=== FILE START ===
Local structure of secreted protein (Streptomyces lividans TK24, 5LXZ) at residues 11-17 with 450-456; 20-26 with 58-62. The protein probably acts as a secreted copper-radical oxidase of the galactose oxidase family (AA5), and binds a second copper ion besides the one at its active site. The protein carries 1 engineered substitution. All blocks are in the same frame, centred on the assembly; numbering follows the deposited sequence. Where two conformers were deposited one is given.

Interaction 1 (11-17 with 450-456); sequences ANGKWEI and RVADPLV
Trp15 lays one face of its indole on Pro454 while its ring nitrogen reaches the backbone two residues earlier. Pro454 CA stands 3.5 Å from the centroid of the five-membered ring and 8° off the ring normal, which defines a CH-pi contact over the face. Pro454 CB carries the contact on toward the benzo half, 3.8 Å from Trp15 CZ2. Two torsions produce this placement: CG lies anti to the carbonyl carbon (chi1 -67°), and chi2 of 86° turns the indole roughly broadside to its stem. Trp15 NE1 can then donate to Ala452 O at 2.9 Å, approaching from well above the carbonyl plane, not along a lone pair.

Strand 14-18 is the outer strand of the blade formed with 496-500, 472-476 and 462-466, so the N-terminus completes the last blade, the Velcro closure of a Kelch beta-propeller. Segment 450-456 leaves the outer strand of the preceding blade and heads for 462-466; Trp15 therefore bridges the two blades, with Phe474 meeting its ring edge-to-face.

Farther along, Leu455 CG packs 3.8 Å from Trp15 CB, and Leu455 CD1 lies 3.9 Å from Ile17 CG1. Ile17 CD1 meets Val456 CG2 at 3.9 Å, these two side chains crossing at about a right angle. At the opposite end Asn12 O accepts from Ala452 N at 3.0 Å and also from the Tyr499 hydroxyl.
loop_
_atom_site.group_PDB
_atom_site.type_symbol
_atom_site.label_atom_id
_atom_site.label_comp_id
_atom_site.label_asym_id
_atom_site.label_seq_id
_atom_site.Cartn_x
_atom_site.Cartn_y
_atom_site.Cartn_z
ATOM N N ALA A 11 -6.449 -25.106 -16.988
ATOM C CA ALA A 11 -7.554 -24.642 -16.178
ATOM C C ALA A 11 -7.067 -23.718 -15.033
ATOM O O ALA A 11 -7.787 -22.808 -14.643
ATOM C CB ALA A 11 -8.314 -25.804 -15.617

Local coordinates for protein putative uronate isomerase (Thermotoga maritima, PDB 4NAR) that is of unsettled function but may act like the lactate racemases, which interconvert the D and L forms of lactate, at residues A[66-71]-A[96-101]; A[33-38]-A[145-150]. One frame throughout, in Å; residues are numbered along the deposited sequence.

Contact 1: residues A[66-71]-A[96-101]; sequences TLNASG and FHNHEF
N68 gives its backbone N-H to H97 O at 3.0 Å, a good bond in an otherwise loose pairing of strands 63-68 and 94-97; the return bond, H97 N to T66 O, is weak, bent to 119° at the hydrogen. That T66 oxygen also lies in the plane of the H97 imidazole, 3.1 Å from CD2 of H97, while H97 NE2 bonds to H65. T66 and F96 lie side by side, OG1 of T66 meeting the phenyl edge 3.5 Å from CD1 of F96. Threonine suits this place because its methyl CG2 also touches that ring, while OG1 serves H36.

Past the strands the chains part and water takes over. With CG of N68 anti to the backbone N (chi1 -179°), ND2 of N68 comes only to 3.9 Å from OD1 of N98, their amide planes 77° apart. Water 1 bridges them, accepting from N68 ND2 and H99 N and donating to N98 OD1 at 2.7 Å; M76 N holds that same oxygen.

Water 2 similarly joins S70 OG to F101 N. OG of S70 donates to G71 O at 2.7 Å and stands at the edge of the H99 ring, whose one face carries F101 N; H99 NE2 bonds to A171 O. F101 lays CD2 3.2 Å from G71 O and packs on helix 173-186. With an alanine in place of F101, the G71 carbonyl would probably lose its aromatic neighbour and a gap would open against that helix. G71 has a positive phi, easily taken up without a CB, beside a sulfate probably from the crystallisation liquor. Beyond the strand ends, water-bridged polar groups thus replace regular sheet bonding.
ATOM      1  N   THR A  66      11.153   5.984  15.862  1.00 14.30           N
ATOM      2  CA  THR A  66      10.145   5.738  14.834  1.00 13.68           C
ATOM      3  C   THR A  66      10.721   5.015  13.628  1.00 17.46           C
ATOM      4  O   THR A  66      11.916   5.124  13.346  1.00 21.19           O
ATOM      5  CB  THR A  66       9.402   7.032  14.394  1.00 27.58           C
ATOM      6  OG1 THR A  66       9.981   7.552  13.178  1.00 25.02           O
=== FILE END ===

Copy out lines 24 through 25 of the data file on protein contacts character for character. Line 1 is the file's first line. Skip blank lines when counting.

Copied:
Past the strands the chains part and water takes over. With CG of N68 anti to the backbone N (chi1 -179°), ND2 of N68 comes only to 3.9 Å from OD1 of N98, their amide planes 77° apart. Water 1 bridges them, accepting from N68 ND2 and H99 N and donating to N98 OD1 at 2.7 Å; M76 N holds that same oxygen.

Water 2 similarly joins S70 OG to F101 N. OG of S70 donates to G71 O at 2.7 Å and stands at the edge of the H99 ring, whose one face carries F101 N; H99 NE2 bonds to A171 O. F101 lays CD2 3.2 Å from G71 O and packs on helix 173-186. With an alanine in place of F101, the G71 carbonyl would probably lose its aromatic neighbour and a gap would open against that helix. G71 has a positive phi, easily taken up without a CB, beside a sulfate probably from the crystallisation liquor. Beyond the strand ends, water-bridged polar groups thus replace regular sheet bonding.